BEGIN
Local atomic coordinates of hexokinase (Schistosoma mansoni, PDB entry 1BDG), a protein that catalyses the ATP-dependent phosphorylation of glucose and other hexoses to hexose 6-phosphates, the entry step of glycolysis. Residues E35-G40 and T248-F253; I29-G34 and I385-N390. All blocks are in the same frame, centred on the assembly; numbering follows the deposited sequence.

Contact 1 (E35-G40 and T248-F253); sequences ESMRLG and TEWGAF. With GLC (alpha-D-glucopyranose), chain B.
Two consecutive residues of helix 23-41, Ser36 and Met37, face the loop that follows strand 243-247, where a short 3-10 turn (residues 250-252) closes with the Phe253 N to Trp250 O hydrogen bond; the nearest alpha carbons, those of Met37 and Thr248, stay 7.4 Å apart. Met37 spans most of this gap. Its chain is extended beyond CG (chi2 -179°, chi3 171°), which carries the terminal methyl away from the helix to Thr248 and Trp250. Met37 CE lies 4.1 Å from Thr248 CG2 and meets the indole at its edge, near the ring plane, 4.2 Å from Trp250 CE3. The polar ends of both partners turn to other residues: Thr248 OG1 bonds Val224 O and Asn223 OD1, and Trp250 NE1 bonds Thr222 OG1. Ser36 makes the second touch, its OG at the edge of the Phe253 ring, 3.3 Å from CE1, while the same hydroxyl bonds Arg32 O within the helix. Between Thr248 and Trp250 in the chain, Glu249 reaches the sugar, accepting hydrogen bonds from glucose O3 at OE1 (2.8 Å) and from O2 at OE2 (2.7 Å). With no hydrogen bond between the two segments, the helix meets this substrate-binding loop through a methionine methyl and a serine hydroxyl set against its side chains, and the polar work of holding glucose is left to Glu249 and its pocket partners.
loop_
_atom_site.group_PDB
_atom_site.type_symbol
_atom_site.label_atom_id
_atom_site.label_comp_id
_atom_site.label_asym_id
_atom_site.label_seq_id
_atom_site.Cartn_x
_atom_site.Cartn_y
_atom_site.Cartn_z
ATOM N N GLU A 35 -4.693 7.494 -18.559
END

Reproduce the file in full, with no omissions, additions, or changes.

Local atomic coordinates of hexokinase (Schistosoma mansoni, PDB entry 1BDG), a protein that catalyses the ATP-dependent phosphorylation of glucose and other hexoses to hexose 6-phosphates, the entry step of glycolysis. Residues E35-G40 and T248-F253; I29-G34 and I385-N390. All blocks are in the same frame, centred on the assembly; numbering follows the deposited sequence.

Contact 1 (E35-G40 and T248-F253); sequences ESMRLG and TEWGAF. With GLC (alpha-D-glucopyranose), chain B.
Two consecutive residues of helix 23-41, Ser36 and Met37, face the loop that follows strand 243-247, where a short 3-10 turn (residues 250-252) closes with the Phe253 N to Trp250 O hydrogen bond; the nearest alpha carbons, those of Met37 and Thr248, stay 7.4 Å apart. Met37 spans most of this gap. Its chain is extended beyond CG (chi2 -179°, chi3 171°), which carries the terminal methyl away from the helix to Thr248 and Trp250. Met37 CE lies 4.1 Å from Thr248 CG2 and meets the indole at its edge, near the ring plane, 4.2 Å from Trp250 CE3. The polar ends of both partners turn to other residues: Thr248 OG1 bonds Val224 O and Asn223 OD1, and Trp250 NE1 bonds Thr222 OG1. Ser36 makes the second touch, its OG at the edge of the Phe253 ring, 3.3 Å from CE1, while the same hydroxyl bonds Arg32 O within the helix. Between Thr248 and Trp250 in the chain, Glu249 reaches the sugar, accepting hydrogen bonds from glucose O3 at OE1 (2.8 Å) and from O2 at OE2 (2.7 Å). With no hydrogen bond between the two segments, the helix meets this substrate-binding loop through a methionine methyl and a serine hydroxyl set against its side chains, and the polar work of holding glucose is left to Glu249 and its pocket partners.
loop_
_atom_site.group_PDB
_atom_site.type_symbol
_atom_site.label_atom_id
_atom_site.label_comp_id
_atom_site.label_asym_id
_atom_site.label_seq_id
_atom_site.Cartn_x
_atom_site.Cartn_y
_atom_site.Cartn_z
ATOM N N GLU A 35 -4.693 7.494 -18.559